Just like this week’s Mid-Week Mission, this will be a light recommendation to follow last week’s heavier entry (in the Theater’s case, last week was a criticism of the inconsistent philosophy of Slumdog Millionaire). And the film which I would like to recommend is Quentin Tarantino’s Jackie Brown.
Jackie Brown is certainly one of the two or three least viewed works in Tarantino’s catalogue, and it’s not hard to see why. Tarantino followed up two extremely violent dramas full of fast, aggressive dialogue with a slow-paced, traditionally structured heist movie. Jackie Brown centers on a stalwart stewardess and a cautious clerk, while relegating Robert De Niro and Samuel L. Jackson to roles as sleazy, unlikeable criminals.
In short, the movie was not at all what the audience was expecting, and was soon over-shadowed by the grandeur and gratuitousness of Kill Bill. But this is a film every bit as entertaining as his others, and totally unique in his oeuvre for many reasons, explored below.
4 Ways Jackie Brown is Unlike Any Other Tarantino Movie:
First, pop culture quotes notwithstanding, Jackie Brown is the only Tarantino-directed feature thus far with a script adapted from another work. So if you have ever wondered how Tarantino would handle a story which he had not tailor-made for his own style, then this is certainly already well worth a watch. Tarantino proves himself as a filmmaker above and beyond being just a careful writer, changing the style, tone, and pace of his film to match the characters and story.
Second, Jackie Brown is the only film in his repertoire that can be said to have (and focus on) subdued, highly subtle characters, with the arguable exception of True Romance (which was written, though not directed, by Tarantino). Pam Grier and Robert Forster put in nuanced, elegant performances as Jackie Brown and Max Cherry, strong yet vulnerable people connecting in a tough situation. The entire film is highly character-driven, and the supporting performances by Michael Keaton, Robert De Niro, and especially by Samuel L. Jackson as the character Ordell Robbie, contrast perfectly with the primary pair (much of this chemistry should likely be credited back to Elmore Leonard, the author behind the novel, Rum Punch, on which the movie is based). Even some of the characters who only appear briefly, such as those portrayed by Chris Tucker and Bridget Fonda, are effective.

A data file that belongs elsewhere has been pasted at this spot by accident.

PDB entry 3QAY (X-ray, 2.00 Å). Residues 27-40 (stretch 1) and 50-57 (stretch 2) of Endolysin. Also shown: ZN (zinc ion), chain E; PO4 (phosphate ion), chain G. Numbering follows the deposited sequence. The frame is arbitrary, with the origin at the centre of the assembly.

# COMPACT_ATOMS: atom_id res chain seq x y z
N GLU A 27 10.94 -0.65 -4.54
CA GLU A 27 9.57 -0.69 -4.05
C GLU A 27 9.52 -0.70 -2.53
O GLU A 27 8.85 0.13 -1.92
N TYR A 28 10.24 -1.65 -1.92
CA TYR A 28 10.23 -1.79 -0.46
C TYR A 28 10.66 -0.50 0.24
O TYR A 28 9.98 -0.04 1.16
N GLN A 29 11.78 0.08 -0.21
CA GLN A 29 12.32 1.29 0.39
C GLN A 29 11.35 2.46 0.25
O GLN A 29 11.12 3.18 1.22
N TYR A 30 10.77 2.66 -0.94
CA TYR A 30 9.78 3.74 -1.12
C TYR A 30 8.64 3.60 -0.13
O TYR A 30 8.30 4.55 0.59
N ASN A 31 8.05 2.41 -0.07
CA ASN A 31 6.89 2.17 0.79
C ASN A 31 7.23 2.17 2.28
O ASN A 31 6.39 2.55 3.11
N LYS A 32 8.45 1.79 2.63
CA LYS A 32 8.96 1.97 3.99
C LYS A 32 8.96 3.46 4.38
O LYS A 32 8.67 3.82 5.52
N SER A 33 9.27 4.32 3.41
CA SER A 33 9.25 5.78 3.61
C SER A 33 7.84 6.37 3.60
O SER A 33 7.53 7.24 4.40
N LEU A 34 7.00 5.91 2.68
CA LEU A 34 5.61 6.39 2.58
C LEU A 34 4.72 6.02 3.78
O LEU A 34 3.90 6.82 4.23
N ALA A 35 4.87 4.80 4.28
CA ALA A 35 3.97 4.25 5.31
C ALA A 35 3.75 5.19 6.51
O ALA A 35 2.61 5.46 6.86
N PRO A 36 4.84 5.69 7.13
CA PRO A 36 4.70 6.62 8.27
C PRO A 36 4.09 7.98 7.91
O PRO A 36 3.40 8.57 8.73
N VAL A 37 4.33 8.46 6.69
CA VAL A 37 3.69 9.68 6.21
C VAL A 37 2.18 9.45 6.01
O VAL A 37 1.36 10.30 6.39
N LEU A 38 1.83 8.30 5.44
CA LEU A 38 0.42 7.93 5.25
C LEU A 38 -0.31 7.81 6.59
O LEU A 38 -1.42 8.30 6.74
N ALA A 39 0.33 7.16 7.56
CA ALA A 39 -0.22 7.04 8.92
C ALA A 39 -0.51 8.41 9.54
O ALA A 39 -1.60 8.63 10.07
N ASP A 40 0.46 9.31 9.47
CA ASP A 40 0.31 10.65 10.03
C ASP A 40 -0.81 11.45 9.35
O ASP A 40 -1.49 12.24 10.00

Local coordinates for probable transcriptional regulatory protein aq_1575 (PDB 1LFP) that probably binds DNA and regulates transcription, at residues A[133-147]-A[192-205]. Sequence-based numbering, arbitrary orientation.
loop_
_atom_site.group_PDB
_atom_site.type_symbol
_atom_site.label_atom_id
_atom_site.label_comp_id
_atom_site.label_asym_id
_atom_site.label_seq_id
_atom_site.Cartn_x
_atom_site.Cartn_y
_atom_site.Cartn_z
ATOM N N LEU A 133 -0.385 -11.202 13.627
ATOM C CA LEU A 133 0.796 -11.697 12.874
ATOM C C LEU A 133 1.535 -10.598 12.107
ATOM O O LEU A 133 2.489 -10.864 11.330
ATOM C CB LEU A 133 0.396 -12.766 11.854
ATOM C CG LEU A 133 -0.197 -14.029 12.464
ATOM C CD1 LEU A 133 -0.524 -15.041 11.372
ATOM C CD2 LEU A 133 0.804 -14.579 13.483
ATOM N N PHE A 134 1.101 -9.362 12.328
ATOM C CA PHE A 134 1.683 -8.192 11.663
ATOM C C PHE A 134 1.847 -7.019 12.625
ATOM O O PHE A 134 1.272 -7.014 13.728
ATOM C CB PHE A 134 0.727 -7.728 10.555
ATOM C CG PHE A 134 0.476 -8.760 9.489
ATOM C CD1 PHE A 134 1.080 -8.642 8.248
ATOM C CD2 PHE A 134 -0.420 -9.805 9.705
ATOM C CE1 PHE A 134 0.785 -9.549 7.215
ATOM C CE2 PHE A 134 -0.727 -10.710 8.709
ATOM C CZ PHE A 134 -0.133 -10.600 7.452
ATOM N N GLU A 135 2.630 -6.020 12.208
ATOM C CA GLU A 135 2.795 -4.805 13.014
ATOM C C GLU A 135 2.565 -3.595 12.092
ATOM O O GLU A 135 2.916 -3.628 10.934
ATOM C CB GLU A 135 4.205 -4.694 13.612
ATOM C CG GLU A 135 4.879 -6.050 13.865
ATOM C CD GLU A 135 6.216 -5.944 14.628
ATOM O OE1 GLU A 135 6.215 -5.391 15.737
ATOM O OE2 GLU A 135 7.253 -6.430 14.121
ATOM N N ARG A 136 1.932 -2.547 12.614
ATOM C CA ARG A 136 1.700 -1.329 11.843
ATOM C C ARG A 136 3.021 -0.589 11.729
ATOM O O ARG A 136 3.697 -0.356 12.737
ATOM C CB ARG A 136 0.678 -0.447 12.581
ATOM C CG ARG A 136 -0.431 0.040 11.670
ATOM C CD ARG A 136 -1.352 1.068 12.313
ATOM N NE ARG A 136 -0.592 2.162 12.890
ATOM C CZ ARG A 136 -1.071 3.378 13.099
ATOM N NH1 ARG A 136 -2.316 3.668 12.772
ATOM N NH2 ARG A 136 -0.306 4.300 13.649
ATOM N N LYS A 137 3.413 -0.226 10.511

Third, the violence of Jackie Brown is backgrounded rather than foregrounded, almost throughout. Now, to be sure, what this movie lacks in violence, it makes up for in drugs and sex, but even considering its most violent moments, this is by far Tarantino’s least bloody offering. So if you have ever thought that Tarantino uses violence as a crutch, or at least that he often overdoes it, this is a must watch.
Fourth, this is one of a very select few Tarantino movies without a performance from the man himself (disregarding a very, very minor vocal cameo). While I know that his performances have occasionally meshed well into his movies, and that all of them possess a certain charm, they can often be distracting from the world of the film. His decision to sit this one out leaves a movie whose 70s vibe is not impinged upon by Tarantino’s 90s presence.
Even setting aside its many unique aspects, Jackie Brown still boasts many of Tarantino’s greatest strengths: great integration of music into scenes, compelling character interactions, stellar shot composition, and memorable, tense moments.
Rather than his usual mixture of homages to great samurai films and great westerns of the past, Jackie Brown is a sensitive rendering of another aged genre: the seedy, semi-noir crime films of the 40s through the 70s. It is a slower burn than his other, more frenetic films, but it remains totally satisfying. I strongly urge fans of action films who can stand a slower pace to check this film out.
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